People who read this blog know I am more inclined to darker rosé, or rosa, wines. Part of the problem with the onion skin hue of rosé wines that emulate Provence, is that they smell and taste, to me, like bleach. Yeah, not my idea of what I want to swallow or smell. But Italy has enough well-tanned rosé wines to satisfy my cravings.

Chiaretto rosa wines have gotten lighter over the years (I first started importing Bardolino Chiaretto in 1984), and so when I see the wines of Chiaretto getting lighter and lighter, I fret a little. But the Coralin had a healthy hue. Fortunately, the wine was delicate and flavorful, went really well with sauteed fresh Sockeye salmon from the Pacific Northwest. I had half a bottle left and finished it with a Wagyu McKinney steak. It held up to the meat, but also offered a little relief from the heat of summer in Texas (and apparently all across the USA West right now). SRP $15 (The importer, Enotec, brings in some of the Marchesini wines. At this point it is not known about the if/when for ‘Coralin’).


Ah, Mongibello. Etna. It’s been a while. I thought you didn’t like, seeing as the last time I was there you tried to kill me and my colleagues. But five years have passed and we’re almost all healed back to normal. So, let’s taste something, eh?


Tenuta di Fessina ‘Il Musmeci’ Etna Rosso Riserva 2014

In 2014 we spent ten days in Sicily, and the time we were on Etna, it rained in Biblical proportions. I remember when it wasn’t raining water, it rained small-grained volcanic ash. I destroyed a pair of shoes walking in the muck. Etna wasn’t and isn’t for the meek of heart.  But sometimes it’s worth it.

So, the wine. I opened it around 11 AM and spent the next 4 hours over a leisurely lunch (when an out-of-control child wasn’t running about the restaurant throwing dishes). After the child had been safely dispatched with his parents, I was able to wax a little more philosophical about the wine.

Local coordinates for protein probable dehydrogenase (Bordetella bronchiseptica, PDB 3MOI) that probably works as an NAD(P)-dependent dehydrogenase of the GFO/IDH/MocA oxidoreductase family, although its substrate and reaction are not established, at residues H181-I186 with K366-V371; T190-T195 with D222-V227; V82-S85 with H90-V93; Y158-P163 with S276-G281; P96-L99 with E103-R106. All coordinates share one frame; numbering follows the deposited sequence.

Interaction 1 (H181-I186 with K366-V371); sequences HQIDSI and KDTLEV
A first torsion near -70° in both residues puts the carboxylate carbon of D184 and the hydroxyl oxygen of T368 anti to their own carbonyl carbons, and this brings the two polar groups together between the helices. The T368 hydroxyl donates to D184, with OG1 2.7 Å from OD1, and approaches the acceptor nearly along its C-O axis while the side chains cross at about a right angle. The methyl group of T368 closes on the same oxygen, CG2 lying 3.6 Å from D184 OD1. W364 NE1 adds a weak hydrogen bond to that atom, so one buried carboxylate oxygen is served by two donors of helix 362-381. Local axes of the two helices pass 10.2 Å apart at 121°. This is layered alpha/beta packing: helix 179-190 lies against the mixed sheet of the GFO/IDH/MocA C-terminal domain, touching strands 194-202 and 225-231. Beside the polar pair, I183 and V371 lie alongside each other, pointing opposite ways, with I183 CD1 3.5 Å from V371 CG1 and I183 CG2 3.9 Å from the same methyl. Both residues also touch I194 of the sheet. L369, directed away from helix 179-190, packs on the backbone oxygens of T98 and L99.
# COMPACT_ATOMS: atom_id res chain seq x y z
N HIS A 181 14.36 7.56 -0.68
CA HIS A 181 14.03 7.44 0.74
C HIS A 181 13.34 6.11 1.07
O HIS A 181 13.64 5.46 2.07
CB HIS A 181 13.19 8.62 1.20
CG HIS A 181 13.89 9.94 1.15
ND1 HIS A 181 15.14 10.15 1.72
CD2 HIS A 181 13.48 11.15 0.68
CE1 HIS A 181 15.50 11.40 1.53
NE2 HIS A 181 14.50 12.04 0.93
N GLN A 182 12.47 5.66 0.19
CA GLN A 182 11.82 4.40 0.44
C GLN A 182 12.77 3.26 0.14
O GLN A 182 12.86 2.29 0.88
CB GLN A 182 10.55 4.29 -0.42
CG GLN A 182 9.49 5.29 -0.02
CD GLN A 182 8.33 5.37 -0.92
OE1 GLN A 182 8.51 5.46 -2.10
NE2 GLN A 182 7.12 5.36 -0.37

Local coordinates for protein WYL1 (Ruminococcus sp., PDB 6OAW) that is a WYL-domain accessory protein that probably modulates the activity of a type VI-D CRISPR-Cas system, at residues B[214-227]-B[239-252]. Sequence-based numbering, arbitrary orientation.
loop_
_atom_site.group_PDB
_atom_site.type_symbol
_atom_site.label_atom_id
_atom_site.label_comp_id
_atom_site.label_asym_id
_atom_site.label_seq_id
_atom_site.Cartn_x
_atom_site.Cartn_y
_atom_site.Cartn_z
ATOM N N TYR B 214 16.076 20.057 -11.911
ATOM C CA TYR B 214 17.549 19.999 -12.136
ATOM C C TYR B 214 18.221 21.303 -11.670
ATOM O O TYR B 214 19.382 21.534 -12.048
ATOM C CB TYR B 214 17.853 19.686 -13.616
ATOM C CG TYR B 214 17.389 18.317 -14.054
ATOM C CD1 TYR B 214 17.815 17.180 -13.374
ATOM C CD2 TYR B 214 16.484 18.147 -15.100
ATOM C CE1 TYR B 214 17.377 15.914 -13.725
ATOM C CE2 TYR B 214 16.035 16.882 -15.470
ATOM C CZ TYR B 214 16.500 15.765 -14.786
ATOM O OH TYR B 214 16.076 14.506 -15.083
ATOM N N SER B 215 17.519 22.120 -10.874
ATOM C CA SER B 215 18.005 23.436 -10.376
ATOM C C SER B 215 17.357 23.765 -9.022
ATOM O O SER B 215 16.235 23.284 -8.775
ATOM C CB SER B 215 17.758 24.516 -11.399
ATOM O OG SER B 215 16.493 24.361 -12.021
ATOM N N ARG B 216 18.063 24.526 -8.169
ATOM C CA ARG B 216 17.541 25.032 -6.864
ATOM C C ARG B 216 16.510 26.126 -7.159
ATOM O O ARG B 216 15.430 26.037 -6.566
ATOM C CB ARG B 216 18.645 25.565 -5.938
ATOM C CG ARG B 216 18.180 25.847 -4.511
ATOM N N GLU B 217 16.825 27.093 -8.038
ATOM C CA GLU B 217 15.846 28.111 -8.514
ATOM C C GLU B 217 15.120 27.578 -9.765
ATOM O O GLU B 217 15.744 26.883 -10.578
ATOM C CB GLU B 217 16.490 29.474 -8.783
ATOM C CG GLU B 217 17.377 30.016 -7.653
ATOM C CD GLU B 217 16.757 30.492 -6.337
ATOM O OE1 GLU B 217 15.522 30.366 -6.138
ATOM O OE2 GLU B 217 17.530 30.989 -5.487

Everything about the wine is correct. The aromas, the color, the body, the flavor, the length. I kept thinking about Nebbiolo and Pinot Noir when I was tasting this wine, as it seems it has become part of that club. But I am not so sure that is the proper way to take in Nerello Mascalese, and red wine from Etna. After all, it is a Sicilian. And Sicilians can be deceptive.

In fact, after this long afternoon, I think I must abandon any comparison with the Langhe or the Côte de Nuits. It doesn’t fit me to do that. Maybe it is the Sicilian in me. But this wine was a bit of a mystery to me. I couldn’t quite pinpoint this wine in my lexicon of wine experience (wow, how’s that for a mansplaining sentence?). In any case, I kept with the wine trying to get a breakthrough moment.

The thing about this wine, is that it was softer and quieter. It was muted, like a small set of waves that kept hitting the shore and building, building a core of emotion that eventually washed the sand away from the beach and into the larger sea beyond. The wine really caused me to go meditative. That doesn’t happen that often these days, what with all the distractions and noise in the machine of life.

I am interested in the wine and this winery. I long to go back to Linguaglossa and have that wonderful plate of pasta alla Norma with this wine. Maybe in the future. Just maybe.

Pasta alla Norma


That’s it for today, thanks for reading along.

wine blog +  Italian wine blog + Italy W